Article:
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When I was growing up it was either black or white. I’m not sure if there was even authentic Mexican tacos. As far as I was concerned Chinese people only resided in Chinese restaurants or China. Which brings me to my first point, I vividly remember my first crush was a Chinese boy at a restaurant when I was 14 years old. He was the first Asian guy I’d ever seen.
Although I’m from a small town in Ohio, I was lucky because I lived in the city where whites and blacks were pretty integrated. But I didn’t care about that…I was fascinated by anyone that was different. Different defined as neither black nor white. As soon as the new girl moved into town from India I was in her face. I thought she was so pretty. Interestingly enough, her name was Preeti.
Black or white was okay, but Indian, Chinese, or Panamanian was different and different was good. I became the Global Senior Ambassador of the International Students Welcoming Committee of my school. No one gave me that title, I just made it up. But I carried out the duties to educate, integrate, and eradicate ignorance whenever possible. No one really cared. But I did. And I knew one day when I had kids I would make sure they understood how different and special every person was. At least that’s what I thought.
I went to college and became involved in every multicultural, I wanna be you’re friend club I could find. I became an international studies major, an international flight attendant and worked in the international corporate services department at my job. I loved the word international.
I went on to create a family of friends from all cultures, colors and languages. I traveled the world, experienced new religions, and customs. I’ve taken sensitivity classes and resolution classes and even learned never stab meat with a chopstick. I learned that showing the palm of your hand is rude but smiling is never rude. Which brings me to my second point. Smiling is ubiquitous. Everybody gets it.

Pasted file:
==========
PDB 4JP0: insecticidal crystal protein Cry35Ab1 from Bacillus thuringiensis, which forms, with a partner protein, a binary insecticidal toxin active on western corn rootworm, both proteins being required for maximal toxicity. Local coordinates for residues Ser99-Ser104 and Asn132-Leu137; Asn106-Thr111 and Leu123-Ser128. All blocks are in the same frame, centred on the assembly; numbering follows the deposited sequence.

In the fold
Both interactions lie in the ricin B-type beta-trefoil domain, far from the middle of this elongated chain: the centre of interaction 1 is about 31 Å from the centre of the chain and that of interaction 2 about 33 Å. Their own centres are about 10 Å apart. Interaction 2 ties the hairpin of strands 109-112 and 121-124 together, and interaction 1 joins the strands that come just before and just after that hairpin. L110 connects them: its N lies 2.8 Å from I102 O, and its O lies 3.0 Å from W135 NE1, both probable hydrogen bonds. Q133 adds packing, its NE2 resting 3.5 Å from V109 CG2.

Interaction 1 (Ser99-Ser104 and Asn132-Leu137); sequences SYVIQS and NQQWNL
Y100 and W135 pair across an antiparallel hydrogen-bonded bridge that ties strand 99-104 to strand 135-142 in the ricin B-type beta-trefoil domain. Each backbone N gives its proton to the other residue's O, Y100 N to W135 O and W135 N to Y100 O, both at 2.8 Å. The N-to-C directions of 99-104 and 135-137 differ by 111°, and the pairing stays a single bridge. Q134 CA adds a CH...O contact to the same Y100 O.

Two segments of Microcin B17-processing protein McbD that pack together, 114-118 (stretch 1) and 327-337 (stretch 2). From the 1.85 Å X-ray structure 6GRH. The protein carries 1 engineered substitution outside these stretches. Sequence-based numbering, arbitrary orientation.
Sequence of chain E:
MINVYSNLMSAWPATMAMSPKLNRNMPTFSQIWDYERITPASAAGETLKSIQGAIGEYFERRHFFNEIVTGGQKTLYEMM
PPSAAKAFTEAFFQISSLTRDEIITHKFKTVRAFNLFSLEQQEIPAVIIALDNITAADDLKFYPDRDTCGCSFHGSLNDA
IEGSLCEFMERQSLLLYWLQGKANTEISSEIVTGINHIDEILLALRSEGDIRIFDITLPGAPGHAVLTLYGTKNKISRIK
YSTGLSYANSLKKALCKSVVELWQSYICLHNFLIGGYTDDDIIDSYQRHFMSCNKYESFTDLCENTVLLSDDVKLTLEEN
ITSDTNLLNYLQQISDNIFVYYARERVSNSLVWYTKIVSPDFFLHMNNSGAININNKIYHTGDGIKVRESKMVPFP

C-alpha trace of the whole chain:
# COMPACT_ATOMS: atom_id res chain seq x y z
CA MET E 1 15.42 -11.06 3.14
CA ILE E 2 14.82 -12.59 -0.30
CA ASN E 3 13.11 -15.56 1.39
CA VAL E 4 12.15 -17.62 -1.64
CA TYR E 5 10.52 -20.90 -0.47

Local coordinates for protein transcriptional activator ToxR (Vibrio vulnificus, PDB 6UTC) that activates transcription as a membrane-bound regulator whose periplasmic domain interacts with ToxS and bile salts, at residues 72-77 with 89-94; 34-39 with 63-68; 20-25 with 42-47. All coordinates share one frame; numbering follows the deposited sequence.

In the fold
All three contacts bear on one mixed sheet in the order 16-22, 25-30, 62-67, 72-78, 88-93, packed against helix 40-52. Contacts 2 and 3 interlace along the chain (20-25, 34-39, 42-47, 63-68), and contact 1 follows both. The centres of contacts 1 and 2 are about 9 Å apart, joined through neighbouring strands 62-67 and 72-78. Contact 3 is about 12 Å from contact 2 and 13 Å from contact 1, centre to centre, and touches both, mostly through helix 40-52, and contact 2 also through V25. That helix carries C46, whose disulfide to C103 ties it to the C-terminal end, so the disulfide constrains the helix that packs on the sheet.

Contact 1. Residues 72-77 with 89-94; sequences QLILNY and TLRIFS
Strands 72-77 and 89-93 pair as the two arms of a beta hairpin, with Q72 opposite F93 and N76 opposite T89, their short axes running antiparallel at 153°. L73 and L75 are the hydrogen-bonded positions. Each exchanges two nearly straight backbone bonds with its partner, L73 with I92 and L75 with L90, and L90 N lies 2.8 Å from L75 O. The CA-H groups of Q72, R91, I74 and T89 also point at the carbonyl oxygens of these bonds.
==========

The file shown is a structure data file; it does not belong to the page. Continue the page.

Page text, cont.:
I later realized that people who I’d never seen was a novelty to me. They seemed alien at first. But were they alien? I loved that I could appreciate how different they were and no one else got it. Like avocado ice cream…. Good but exotic. Which brings me to my third point, avocado ice cream is awesome.
Now I’m a mother. My husband is Chinese. I live in California so I eat lots of avocados and Asian people aren’t alien or even that different from me. As a matter of fact, people are more the same than different. So like smiling there are many things that connect us and more things that are the same than different. So after many years of fascination, I finally got that while it’s important to celebrate our unique perspectives and cultures, we must also be reminded how similar we actually are. Love and family are universal. So are smiles.
Allured by the warm, relaxing international flavor of Los Angeles, Tam Luc blew into California at the turn of 2000, from the freezing grips of the Northwest. While attending college, Tam flew as an International Flight Attendant and first penned several children’s books exploring the connections between people and cultures through the eyes of a child. As an entrepreneur, wife and mother balancing family life and work life is her number one priority. So her first editor was none other than her 12-year-old son. The best decision she ever made. Tam is also the author of the diverse children’s picture book, There’s Somebody in my Room, that is available on Amazon.